While I was out back punching holes in my box target, my mother had come home. She opened the back door, "Finished your homework?" Those were usually the first words I heard.
"Yes'm long time ago."
"OK. Your dad will be home soon. you might want to come in and washup. Isn't there something on TV you can watch til he gets home?"
"I'm going to keep shootin' arrows."
"Alright then. We'll be eating as soon as he gets home."
Not much later I heard Dad in the kitchen. I ran inside with a door slam.
"Hey Dad!"
"Horses eat hay," he said. He was seated at the table reading the newpaper. In the afternoon I thought my dad was a newspaper above a set of legs sitting at the kitchen table. His voice drifted over the top of that paper if he spoke at all. I took my bow and arrows back to my room then washed my hands in the bathroom. The house was filling with the aroma of leftovers. I could tell the day of the week by what we ate. It was a life routine. Roast beef on Sunday, leftover roast beef slices on Monday, Shepherd's pie on Tuesday, etc. Roast beef was THE Sunday meal. It was normally cooked to the consistency of shoe leather. My mother always felt meat should be cooked thoroughly.
Supper went quickly.
"May I be excused?" I would ask. It was a requirement to leave the table unless of course one did not eat his vegetables. In that case the answer was, "Not until you have cleaned your plate. There are starving children in China who would love to eat that." Let's mail it to them, I would think, but never utter out loud.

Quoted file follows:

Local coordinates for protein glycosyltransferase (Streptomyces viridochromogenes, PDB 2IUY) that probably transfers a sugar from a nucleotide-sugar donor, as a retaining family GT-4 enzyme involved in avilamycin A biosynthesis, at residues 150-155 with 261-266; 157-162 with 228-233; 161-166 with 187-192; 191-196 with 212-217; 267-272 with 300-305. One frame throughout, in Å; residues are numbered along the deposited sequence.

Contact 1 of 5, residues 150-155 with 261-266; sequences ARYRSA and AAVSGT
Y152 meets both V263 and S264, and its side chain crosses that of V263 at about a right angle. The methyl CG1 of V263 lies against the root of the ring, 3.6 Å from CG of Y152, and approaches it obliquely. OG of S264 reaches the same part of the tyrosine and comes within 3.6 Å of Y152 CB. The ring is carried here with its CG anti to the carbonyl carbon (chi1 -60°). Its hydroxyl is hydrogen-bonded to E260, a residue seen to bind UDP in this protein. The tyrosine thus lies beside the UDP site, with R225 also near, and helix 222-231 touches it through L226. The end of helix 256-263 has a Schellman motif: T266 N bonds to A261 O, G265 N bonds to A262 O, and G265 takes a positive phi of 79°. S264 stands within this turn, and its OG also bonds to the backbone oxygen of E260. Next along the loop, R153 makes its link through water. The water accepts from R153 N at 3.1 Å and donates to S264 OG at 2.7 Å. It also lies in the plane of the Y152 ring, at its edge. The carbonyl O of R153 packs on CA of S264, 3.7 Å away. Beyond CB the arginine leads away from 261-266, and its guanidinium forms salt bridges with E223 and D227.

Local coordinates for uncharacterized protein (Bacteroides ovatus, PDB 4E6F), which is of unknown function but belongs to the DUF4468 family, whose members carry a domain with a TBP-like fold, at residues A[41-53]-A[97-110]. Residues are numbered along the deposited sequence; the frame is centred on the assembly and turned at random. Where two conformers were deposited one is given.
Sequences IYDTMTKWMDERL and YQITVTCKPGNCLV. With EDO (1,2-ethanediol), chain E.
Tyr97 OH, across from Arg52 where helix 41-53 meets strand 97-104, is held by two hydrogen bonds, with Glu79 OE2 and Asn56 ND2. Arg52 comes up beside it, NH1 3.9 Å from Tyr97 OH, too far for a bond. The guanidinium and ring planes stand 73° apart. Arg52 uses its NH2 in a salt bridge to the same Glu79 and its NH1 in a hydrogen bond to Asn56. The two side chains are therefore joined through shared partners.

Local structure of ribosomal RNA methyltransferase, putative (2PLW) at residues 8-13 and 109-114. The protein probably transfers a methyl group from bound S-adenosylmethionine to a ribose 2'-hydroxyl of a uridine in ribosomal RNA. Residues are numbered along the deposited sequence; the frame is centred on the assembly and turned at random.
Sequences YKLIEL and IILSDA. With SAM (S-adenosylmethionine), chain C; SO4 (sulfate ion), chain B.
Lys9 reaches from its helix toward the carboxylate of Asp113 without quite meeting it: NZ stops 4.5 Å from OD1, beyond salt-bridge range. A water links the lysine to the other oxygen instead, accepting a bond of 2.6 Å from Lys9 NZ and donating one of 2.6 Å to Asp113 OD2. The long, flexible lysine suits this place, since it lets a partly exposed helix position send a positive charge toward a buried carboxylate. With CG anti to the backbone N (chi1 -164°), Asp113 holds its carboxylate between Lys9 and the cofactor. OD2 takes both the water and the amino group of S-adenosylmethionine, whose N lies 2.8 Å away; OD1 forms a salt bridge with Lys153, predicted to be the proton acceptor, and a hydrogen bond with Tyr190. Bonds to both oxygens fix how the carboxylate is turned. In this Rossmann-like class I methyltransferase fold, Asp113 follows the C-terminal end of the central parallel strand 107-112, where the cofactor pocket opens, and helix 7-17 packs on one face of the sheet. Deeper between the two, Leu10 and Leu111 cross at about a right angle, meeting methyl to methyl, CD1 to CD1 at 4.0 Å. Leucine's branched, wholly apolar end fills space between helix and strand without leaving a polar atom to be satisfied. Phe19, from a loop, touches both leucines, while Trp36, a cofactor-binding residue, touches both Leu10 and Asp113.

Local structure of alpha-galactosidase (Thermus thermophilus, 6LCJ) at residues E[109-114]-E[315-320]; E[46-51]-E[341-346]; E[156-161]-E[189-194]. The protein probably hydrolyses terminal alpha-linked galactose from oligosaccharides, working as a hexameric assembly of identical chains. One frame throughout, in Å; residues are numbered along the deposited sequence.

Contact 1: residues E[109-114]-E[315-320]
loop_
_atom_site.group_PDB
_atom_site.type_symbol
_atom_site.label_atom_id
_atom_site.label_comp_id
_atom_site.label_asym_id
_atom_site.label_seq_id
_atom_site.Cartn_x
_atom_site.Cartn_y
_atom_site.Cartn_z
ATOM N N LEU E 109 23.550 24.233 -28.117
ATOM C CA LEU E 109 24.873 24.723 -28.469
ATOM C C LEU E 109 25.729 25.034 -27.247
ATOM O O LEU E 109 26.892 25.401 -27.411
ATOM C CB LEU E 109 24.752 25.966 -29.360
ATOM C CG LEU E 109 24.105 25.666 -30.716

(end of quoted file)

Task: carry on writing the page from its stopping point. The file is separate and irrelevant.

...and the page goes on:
This night I had eaten everything and was given the OK. I ran into the living room and turned on the TV.
"Heck, news," The bane of childhood. If news was on the parents owned the box. Off to my room I went.
"Don't you want to help put the presents under the tree?" asked my mother.
"Yes. Help me get them out of the closet here." The closets were off limits at this time of the year. I never opened them. I never went into their room, but now I was asked in to be given packages. We carried them to the tree and placed them in a semi-cirle underneath. I found mine. It was time to shake and guess. I looked at Dad. He smiled and nodded giving me permission. I picked up a tubular package wrapped in light green paper with a bow made of ribbon at the top. My grin grew from ear to ear.
"This is it!" I yelled. "You got me my quiver! That's all I wanted! A quiver! I already know. Can I open it now?!" I was ready to rip it apart and plunked my five arrows into it.
"It isn't Christmas yet," said Dad. "We'll open one on Christmas eve. If you want, that can be it for you."
"But, I know what it is. I need it to carry my arrows. Please, can't I open it?"
"On Christmas eve.'
Mom looked at Dad. I could tell she would let me. Her face said, he knows. Can't he?
Dad shook his head, knowing her thoughts. His face was slowly filling with a grin. My mother knew what that meant.
Every day I would pick up my package. I'd shake it, mash it and slip it over my shoulder to get the feel of it. Each day I'd stare at it longingly. Each day Dad would watch me and smile. The last day of school came and I ran home to look at my package.
When supper was over and the news had signed off Dad said, "Since we will be driving to your grandmother's Christmas eve I've decided we should open our one package tonight instead of tomorrow."
I bolted out of my chair with a hoop and hollar.
"Calm down, son. Reach over there for your mother's gift," he said pointing at a small one behind the tree. "There you go, dear," he said looking at Mom. There was real affection in his eyes as he watched her strip away the paper.